That was some high drama, but the there was plenty more to come. Daniels captured the jury's rapt attention with her feisty testimony last week, and former Playboy model Karen McDougal, who alleges a long-term affair with Trump, no longer is expected to take the stand, according to one defense attorney. Trump, as usual, denies having sex with Daniels or McDougal. Since it’s pretty obvious who’s telling the truth here and who’s lying, it would seem that these two women can do tremendous damage to his, uh, credibility. It looks like that task now will be left to Daniels alone.

Without question, Cohen will take center stage when his testimony begins this week. Tomasky writes:

Probably the highest drama of all, at least with respect to determining how the jury decides the case, will come when Cohen takes the stand. The prosecution is being tight-lipped about who is going to testify when, but this should all be happening soon, likely starting this week.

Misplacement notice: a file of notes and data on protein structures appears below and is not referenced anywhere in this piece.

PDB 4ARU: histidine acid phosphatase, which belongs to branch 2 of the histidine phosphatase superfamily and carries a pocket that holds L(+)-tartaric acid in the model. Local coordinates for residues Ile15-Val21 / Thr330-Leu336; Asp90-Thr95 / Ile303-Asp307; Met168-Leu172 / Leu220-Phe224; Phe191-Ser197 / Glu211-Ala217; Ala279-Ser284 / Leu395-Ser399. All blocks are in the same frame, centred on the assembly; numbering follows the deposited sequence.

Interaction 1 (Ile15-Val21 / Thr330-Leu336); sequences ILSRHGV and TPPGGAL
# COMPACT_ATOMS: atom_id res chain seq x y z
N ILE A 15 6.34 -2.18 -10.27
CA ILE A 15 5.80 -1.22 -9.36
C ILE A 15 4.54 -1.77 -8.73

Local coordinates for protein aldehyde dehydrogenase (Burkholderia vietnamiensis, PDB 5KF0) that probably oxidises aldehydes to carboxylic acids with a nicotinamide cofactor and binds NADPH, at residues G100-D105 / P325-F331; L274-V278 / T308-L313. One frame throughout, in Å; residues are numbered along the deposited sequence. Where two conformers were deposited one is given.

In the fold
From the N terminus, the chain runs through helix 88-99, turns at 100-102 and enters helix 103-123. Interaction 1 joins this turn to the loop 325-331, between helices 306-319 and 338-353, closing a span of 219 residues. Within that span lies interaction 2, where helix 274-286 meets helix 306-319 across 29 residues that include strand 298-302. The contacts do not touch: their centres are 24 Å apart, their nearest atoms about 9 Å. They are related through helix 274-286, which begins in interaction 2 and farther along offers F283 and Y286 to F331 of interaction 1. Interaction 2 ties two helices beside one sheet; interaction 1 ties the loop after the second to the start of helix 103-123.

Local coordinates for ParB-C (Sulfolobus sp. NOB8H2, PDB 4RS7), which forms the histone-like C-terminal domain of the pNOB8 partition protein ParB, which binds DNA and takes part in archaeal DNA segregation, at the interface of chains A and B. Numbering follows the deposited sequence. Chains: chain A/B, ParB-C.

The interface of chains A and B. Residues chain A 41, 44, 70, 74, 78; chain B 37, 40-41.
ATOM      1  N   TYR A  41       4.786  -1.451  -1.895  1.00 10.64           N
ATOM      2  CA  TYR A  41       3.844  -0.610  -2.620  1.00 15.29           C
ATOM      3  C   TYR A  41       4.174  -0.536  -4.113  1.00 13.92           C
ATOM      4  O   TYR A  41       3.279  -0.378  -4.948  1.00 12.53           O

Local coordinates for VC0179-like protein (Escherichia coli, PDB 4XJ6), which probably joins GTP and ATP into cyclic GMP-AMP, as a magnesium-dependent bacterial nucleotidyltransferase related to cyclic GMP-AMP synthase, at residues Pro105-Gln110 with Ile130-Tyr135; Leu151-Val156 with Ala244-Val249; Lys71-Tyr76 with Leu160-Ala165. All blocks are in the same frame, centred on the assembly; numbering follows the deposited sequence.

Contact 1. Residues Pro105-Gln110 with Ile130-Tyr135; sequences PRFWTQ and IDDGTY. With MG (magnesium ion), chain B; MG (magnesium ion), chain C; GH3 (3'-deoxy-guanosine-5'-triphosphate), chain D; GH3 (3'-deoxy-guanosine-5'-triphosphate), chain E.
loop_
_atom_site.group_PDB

Cohen is the witness best positioned to tell the jury definitively that yes, he made the payment at Trump’s direction and that it was clear that the payment was made to preserve Trump’s chances to win the election. When he takes the stand, he’ll be doing so from a starting point of pretty low credibility. He’s a confessed and convicted liar who served prison time. He hasn’t really helped his cause lately by tweeting about Donald “VonShitzInPantz,” funny as it may be. (Cohen said last week he’ll stop that.)

But given that the outcome of the election may hinge to a considerable extent on whether Trump is convicted or acquitted by this jury, it’s vital that the prosecution do everything it can to maximize Cohen’s credibility. That means, perhaps paradoxically, bringing out all the bad stuff themselves and getting it out of the way.

It’s an old belief among prosecutors that jurors should hear the bad things about their star witnesses from them. As former federal prosecutor Robert Katzberg told The Washington Post last week: “Prosecutors guard their credibility with the jury by bringing out all the bad stuff on direct examination. A prosecutor never wants to be seen by the jury as hiding something from them.”

Cohen already has told his story in a number of formats and settings, but the stakes in a courtroom will be higher than ever before. That's where Cohen's credibility becomes so important, Tomasky writes: